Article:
Jack Dorsey doesn‘t have a laptop and does everything on his smartphone — one app at a time

Getty ImagesTwitter co-founder Jack Dorsey on his phone.

SYDNEY — The risks of overusing social media and smartphones are more prevalent than ever before.

As devices and applications continue to play more important roles in our lives, many question what effect they are having on our health.

Today, co-founder and CEO of Twitter revealed he doesn’t even use a laptop, and solely works on his smartphone.

It’s this consumer behaviour that is forcing companies to consider how their apps and platforms are impacting the individual.

Speaking at Twitter’s Australian HQ in Sydney on Friday, Dorsey added context around how he uses his devices, when discussing the risks of social media.

“Anything can consume all of your time, but certainly the devices we have have so much on them… and you can certainly go down a hole, so I have developed a lot of personal practices,” he said.

“I don’t check my phone in the morning until I am about to walk into work.

“When I am working on my phone I turn off notifications,” he said, adding that he only ever uses one application at a time.

“[That’s] so I can really focus on what’s in front of me, [rather] than everything that is coming at me as I would a laptop.”

“When we’re having meetings — phones down, laptops closed so we can actually focus.

“And not just spend an hour together but make the time meaningful, so if that time is 15 minutes, it’s 15 minutes and we move on with our lives.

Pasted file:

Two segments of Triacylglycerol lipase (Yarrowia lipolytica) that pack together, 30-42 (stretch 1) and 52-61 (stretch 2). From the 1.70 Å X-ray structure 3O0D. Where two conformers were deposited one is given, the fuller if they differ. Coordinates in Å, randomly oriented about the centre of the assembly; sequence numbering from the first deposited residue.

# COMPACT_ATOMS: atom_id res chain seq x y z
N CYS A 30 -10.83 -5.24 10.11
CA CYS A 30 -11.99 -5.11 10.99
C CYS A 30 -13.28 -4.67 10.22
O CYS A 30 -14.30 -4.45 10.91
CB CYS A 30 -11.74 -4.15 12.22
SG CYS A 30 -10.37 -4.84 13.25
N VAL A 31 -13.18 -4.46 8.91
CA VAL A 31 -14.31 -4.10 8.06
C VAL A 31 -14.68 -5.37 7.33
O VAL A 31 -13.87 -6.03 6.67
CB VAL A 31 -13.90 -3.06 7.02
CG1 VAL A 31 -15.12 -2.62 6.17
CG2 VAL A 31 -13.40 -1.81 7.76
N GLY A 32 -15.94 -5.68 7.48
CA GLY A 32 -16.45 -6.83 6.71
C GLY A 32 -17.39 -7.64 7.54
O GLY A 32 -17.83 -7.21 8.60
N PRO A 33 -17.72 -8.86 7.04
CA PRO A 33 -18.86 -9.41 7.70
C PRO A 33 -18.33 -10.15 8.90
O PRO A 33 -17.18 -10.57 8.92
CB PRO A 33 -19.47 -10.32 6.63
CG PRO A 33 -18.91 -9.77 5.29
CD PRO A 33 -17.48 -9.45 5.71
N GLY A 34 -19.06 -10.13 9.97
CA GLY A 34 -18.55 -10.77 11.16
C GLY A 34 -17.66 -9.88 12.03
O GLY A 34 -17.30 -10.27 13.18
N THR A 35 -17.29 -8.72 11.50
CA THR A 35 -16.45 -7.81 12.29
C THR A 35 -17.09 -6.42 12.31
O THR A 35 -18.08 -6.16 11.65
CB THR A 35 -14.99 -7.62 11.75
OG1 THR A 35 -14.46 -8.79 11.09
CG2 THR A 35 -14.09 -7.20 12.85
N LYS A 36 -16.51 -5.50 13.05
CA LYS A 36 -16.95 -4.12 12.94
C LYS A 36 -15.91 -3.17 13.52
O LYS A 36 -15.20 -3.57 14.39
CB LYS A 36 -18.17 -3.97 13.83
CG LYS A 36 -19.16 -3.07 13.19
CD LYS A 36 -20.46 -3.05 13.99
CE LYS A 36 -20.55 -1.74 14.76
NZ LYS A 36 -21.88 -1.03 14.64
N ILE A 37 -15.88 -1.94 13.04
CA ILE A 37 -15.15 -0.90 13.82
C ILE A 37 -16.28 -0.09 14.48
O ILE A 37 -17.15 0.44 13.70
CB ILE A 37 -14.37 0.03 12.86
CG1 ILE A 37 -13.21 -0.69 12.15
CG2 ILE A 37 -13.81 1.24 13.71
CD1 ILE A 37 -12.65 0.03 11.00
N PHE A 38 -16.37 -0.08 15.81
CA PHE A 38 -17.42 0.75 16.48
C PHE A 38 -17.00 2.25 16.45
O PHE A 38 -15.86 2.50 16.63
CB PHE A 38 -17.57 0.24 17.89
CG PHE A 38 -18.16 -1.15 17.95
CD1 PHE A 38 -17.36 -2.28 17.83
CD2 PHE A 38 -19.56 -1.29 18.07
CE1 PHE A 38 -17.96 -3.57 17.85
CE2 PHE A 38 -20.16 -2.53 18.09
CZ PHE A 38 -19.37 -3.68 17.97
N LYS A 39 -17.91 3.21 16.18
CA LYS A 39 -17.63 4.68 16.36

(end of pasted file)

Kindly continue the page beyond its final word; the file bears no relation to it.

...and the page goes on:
“If we have our phones open, our laptops open and all these things are coming at us, I find that we get distracted and we do other things that take away from the attention from actually why we’re meeting in the first place, and it just becomes a whole lot less effective.

“All of these tools have considerations we need to make to use them in healthy ways.

“Right now we’re looking at the health of public conversation on Twitter, but eventually we will look at individual health and how we’re impacting individuals. And how can we have someone walk away from Twitter feeling more empowered and feeling more happy, and feeling like they got something of value.

“It’s not going to happen all the time but we need to be able to measure that, and that we are respectful of people’s time.

“They come to us for a reason, and that’s to be informed about what’s happening, and are we actually delivering on that job.”

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